Exactly, it's either a black or white world on copyright according to the average pundit, politician, or MSM journalist like this article's author, Andrew Keen. If you've ever read any bit of Lessig, then you'd know that he's against illegal music downloading that doens't compensate creators. Questioning the world's current copyright balance is much different than being called an "intellectual property communist." It's an unimaginative and pathetic label that Lessig has heard a million times before from less vigirous MSM journalists. Congrats Mr. Keen for jumping on the communist copyright bandwagon.

    Posted by cph19 at 2:33 AM EST
    Updated: Sunday, 26 February 2006 7:02 PM EST
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    Sunday, 11 December 2005
    Young Consumers Are The First 'Technology Everywhere' Generation
    Now Playing: The Fray - Over My Head (Cable Car)
    Topic: Web 2.0
    Thanks to the Sage RSS extension for Firefox (see the cool art that it sometimes produces), I have a growing list of sites that I frequent when there's spare time (more in abundance now before the holidays). It leads to those ah-hah moments that I love so much because they validate my late-night reading/blogging marathons.

    Take the juxtaposition of two Industry Analyst Reporter News' headlines and mix in a post from the mighty fine Mediaeater and you have another interesting point/counter-point:

    "Reducing piracy 10 points worldwide could create 2.4 million jobs, $400 billion in growth" (link)
    "Young Consumers Are The First 'Technology Everywhere' Generation" (link)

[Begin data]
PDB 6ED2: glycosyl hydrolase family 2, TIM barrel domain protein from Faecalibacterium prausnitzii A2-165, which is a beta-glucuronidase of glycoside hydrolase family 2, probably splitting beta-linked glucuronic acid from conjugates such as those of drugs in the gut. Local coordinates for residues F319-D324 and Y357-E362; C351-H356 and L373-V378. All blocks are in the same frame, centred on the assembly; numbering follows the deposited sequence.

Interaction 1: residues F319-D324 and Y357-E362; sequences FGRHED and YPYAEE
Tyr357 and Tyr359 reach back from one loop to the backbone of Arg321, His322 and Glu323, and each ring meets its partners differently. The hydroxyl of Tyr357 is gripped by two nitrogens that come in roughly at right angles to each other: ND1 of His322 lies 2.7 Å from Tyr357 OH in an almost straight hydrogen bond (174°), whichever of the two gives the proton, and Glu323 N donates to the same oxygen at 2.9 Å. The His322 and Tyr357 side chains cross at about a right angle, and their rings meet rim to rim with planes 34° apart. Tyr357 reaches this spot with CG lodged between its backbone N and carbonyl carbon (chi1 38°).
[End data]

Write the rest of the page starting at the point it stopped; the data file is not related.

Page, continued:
"MySpace's millions changing the face of music" (link)

    I have a hard time believing the Business Software Alliance's estimates on piracy but add the second article and the estimated cost savings from reducing piracy doesn't matter because it equals the third article.

    Currently Playing: The Fray - Over My Head (Cable Car)

    Posted by cph19 at 11:14 PM EST
    Updated: Sunday, 11 December 2005 11:15 PM EST
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    Saturday, 10 December 2005
    Point / Counter-Point from Schwartz & Carr
    Now Playing: Al Green - Let's Stay Together
    Topic: Web 2.0
    Catching up on newsreader feeds and read Jonathan Schwartz's recent posts, including a podcast from the Web2.0 panel w/ him, Tim O'Reilly, and Mitchell Baker. He recently published an article on corporate blogging for the October 2005 issue of HBR.

    "For executives, having a blog is not going to be a matter of choice, any more than using e-mail is today. If you're not part of the conversation, others will speak on your behalf -- and I'm not talking about your employees...
    Then find your voice. Be honest and open. Be respectful of your audiences. Don't treat blogging like advertising-it's not. Use humor. Link to those who interest and influence you...
    Trust me, your market and your employees are clamoring for executive engagement and insight. They will value and remember your candor. And you'll be surprised by how much you learn from them." (HBR article).


    Nicholas Carr, of "IT Doesn't Matter" fame/infamy (depending on your prospective) had this post on Microsoft's recent decision to share the advertising revenue from its search engine with users (straight from Bill Gates' mouth). Here's Carr's response to Sun's recent strategy moves:

    " But if Sun is to succeed, it needs to get its act together - to adopt a single, coherent market positioning and stick to it with relentless, unwavering discipline. Blogging is not a strategy. (12/10/05 post)

    The first sledding session of the season, jibbing a plastic drainage pipe with the Scoot-n-Ski on top of Cobbs Hill.

    Posted by cph19 at 4:29 PM EST
    Updated: Saturday, 10 December 2005 5:37 PM EST
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    HUGE: Joins Yahoo!
    Now Playing: Sia - Breathe Me (Mylo remix)
    Topic: Web 2.0
    The RSS feeds on my Google home page are lit up like a Christmas tree over this one: Joins Yahoo!

    This is HUGE, can't wait to see what the blogsphere does with this (see Technorati for the blog chatter). Reddit, Mediaeater, and Blogspotting are posting the story.